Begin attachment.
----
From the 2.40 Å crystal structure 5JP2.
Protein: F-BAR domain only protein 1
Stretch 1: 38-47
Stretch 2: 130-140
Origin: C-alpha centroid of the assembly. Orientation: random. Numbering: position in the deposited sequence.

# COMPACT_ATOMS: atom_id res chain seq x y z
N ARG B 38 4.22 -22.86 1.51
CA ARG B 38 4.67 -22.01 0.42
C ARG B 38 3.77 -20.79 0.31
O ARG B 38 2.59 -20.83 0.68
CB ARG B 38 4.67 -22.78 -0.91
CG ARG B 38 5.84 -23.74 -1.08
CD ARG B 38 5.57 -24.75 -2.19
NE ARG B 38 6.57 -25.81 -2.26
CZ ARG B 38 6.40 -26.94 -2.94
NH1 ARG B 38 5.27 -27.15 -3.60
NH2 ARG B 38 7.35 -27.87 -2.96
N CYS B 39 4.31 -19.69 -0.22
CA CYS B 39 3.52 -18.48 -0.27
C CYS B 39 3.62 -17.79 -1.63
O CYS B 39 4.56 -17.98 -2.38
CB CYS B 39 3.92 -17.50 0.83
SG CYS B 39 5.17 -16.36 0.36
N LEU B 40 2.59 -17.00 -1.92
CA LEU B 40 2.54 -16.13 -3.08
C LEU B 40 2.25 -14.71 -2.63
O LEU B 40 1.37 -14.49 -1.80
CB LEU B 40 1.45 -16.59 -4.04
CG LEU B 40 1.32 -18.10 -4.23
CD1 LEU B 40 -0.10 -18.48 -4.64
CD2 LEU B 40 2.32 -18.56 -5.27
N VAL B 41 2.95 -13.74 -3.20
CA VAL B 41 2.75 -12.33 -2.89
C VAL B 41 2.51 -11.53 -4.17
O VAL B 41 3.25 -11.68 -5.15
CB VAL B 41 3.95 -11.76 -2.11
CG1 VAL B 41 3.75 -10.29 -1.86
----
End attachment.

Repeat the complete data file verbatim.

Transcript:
From the 2.40 Å crystal structure 5JP2.
Protein: F-BAR domain only protein 1
Stretch 1: 38-47
Stretch 2: 130-140
Origin: C-alpha centroid of the assembly. Orientation: random. Numbering: position in the deposited sequence.

# COMPACT_ATOMS: atom_id res chain seq x y z
N ARG B 38 4.22 -22.86 1.51
CA ARG B 38 4.67 -22.01 0.42
C ARG B 38 3.77 -20.79 0.31
O ARG B 38 2.59 -20.83 0.68
CB ARG B 38 4.67 -22.78 -0.91
CG ARG B 38 5.84 -23.74 -1.08
CD ARG B 38 5.57 -24.75 -2.19
NE ARG B 38 6.57 -25.81 -2.26
CZ ARG B 38 6.40 -26.94 -2.94
NH1 ARG B 38 5.27 -27.15 -3.60
NH2 ARG B 38 7.35 -27.87 -2.96
N CYS B 39 4.31 -19.69 -0.22
CA CYS B 39 3.52 -18.48 -0.27
C CYS B 39 3.62 -17.79 -1.63
O CYS B 39 4.56 -17.98 -2.38
CB CYS B 39 3.92 -17.50 0.83
SG CYS B 39 5.17 -16.36 0.36
N LEU B 40 2.59 -17.00 -1.92
CA LEU B 40 2.54 -16.13 -3.08
C LEU B 40 2.25 -14.71 -2.63
O LEU B 40 1.37 -14.49 -1.80
CB LEU B 40 1.45 -16.59 -4.04
CG LEU B 40 1.32 -18.10 -4.23
CD1 LEU B 40 -0.10 -18.48 -4.64
CD2 LEU B 40 2.32 -18.56 -5.27
N VAL B 41 2.95 -13.74 -3.20
CA VAL B 41 2.75 -12.33 -2.89
C VAL B 41 2.51 -11.53 -4.17
O VAL B 41 3.25 -11.68 -5.15
CB VAL B 41 3.95 -11.76 -2.11
CG1 VAL B 41 3.75 -10.29 -1.86